It is when we come to that point of acknowledging that Jesus is the Christ, that he has something to offer us and we accept that offer that we have taken our hat off to our Saviour.  That is what Peter wrote about in 1 Peter 1:3-4 All praise to God, the Father of our Lord Jesus Christ. It is by his great mercy that we have been born again, because God raised Jesus Christ from the dead. Now we live with great expectation, and we have a priceless inheritance—an inheritance that is kept in heaven for you, pure and undefiled, beyond the reach of change and decay. And what Paul echoed in Ephesians 2:4-5 But God is so rich in mercy, and he loved us so much, that even though we were dead because of our sins, he gave us life when he raised Christ from the dead. (It is only by God’s grace that you have been saved!)
And that is a wonderful time in a person’s life, the scriptures tell us that they Angels rejoice when that happens.    And the word of God calls it being born again, or having a new beginning, and there are promises of forgiveness and eternal life that go along with the experience.   But it doesn’t stop there.  That is merely the beginning of the quest to follow Christ, not the end of the journey, it is a comma not a period. 
Unfortunately too many people think this is the place to stop, “the hallelujah I have made it” point in their lives.  But the bible speaks about growing up, moving on, finishing the race.
It was at this point that Peter acknowledged Christ not just as a good man and a moral teacher and guide but as the Son of God and as his Saviour.  But over the next couple of years there came times that it was apparent that another hat had replaced the one that Peter had taken off.    Times that he realized that he was once again wearing a hat in the presence of his King.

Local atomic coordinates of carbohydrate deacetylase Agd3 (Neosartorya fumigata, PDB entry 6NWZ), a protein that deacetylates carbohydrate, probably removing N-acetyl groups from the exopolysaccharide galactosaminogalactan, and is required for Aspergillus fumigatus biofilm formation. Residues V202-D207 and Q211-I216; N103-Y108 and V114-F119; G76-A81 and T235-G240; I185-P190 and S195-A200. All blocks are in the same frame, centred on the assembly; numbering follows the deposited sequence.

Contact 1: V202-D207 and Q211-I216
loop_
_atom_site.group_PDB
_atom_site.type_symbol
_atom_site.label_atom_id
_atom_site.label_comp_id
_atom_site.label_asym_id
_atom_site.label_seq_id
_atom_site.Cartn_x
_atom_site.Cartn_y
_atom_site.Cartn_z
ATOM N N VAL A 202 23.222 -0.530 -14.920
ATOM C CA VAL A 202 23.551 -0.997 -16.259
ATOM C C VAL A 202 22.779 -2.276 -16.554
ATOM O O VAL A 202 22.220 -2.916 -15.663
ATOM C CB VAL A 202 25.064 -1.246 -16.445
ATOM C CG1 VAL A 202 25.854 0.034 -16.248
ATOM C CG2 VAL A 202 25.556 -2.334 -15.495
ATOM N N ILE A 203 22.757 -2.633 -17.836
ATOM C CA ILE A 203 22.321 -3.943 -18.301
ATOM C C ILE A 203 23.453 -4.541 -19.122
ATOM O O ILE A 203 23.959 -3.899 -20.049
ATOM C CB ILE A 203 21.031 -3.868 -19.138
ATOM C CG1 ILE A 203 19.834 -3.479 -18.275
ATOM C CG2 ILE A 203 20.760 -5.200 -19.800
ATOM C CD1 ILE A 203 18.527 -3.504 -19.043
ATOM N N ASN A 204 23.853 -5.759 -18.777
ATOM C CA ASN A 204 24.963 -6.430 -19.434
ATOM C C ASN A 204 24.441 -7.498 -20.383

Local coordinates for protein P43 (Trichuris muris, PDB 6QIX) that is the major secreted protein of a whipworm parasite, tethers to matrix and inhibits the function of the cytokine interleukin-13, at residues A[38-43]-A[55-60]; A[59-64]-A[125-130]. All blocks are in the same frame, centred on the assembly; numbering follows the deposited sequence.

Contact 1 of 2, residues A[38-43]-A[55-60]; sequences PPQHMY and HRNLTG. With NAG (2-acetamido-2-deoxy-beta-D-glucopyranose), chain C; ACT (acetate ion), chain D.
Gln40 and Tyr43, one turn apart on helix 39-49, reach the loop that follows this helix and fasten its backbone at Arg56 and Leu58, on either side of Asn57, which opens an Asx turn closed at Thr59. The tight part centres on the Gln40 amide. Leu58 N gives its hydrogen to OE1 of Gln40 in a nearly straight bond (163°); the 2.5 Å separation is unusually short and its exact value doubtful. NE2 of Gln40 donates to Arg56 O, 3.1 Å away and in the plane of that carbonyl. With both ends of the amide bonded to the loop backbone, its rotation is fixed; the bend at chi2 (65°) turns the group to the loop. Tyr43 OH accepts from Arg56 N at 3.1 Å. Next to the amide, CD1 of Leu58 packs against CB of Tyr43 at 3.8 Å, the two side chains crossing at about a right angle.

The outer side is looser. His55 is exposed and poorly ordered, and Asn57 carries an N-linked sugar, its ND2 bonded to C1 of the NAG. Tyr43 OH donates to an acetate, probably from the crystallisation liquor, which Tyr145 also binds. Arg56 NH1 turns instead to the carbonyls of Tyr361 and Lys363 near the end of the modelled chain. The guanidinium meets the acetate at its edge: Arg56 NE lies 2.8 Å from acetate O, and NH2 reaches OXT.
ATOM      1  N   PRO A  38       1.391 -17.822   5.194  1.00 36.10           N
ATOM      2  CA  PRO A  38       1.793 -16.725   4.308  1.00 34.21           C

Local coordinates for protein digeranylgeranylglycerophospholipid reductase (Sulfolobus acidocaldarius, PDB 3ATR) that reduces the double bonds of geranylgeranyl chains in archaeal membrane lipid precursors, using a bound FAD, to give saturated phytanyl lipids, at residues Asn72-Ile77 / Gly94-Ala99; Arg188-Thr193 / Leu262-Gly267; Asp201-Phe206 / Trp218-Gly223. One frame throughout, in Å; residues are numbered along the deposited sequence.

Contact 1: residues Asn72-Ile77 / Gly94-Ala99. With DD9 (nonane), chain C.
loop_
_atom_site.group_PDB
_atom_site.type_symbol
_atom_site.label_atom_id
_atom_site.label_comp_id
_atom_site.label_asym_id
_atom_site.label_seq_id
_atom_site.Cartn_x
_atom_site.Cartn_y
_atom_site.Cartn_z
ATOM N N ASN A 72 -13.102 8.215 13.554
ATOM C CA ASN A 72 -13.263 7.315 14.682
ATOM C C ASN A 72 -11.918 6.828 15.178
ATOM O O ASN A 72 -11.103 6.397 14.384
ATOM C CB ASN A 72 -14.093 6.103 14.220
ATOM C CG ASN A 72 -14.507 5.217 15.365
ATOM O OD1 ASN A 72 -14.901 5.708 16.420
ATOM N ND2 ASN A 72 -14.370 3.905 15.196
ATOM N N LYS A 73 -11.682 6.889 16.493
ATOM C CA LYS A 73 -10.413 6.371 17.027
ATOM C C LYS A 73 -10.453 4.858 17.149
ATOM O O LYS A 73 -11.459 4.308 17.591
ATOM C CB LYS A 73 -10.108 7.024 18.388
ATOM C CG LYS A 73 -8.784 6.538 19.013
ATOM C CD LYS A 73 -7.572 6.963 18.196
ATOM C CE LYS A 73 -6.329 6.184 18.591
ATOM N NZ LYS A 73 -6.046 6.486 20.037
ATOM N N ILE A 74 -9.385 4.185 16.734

It wasn’t long after Peter had come to that life changing conclusion about who Christ was that Jesus told his disciples about what lay ahead for him, that he would be put to death and rise again, and what was the response of Peter?  Matthew 16:22 But Peter took him aside and began to reprimand him for saying such things. “Heaven forbid, Lord,” he said. “This will never happen to you!” He reprimanded Jesus!  Or during the Last Supper when Jesus prepared to wash the disciple’s feet and we read in John 13:8 “No,” Peter protested, “you will never ever wash my feet!” Jesus replied, “Unless I wash you, you won’t belong to me.”
And then there was the scene in the Garden when they came to arrest Jesus and the old impetuous Peter grabbed a sword and hacked off a servant’s ear.  And then only hours later Peter is cowering when a servant girl asks him if he was one of Jesus’ followers and he denies him three times.   And yet each time he stumbled Jesus was there to offer his hand and his grace and Peter removed his hat and grew a little more in his faith.
There is really only one way to keep from stumbling and that is by not moving, but that really isn’t an option, not in our life and not in our Christian life. It’s like when you were learning to walk as a baby, if you stopped the first time you fell down you would never have learned how to walk. 
 Understand that failure is never fatal as long as failure is never final.  As long as you are willing to get back up, and embrace the grace that He offers you, learn from your experience and move on things are going to be all right.
It’s taking off the hat once when you realize that you have it on.
And you would think that after the resurrection that Peter would have it figured out.  You know, the entire being crucified, buried and raised from the dead thing should have finalized it for Peter.  But apparently not.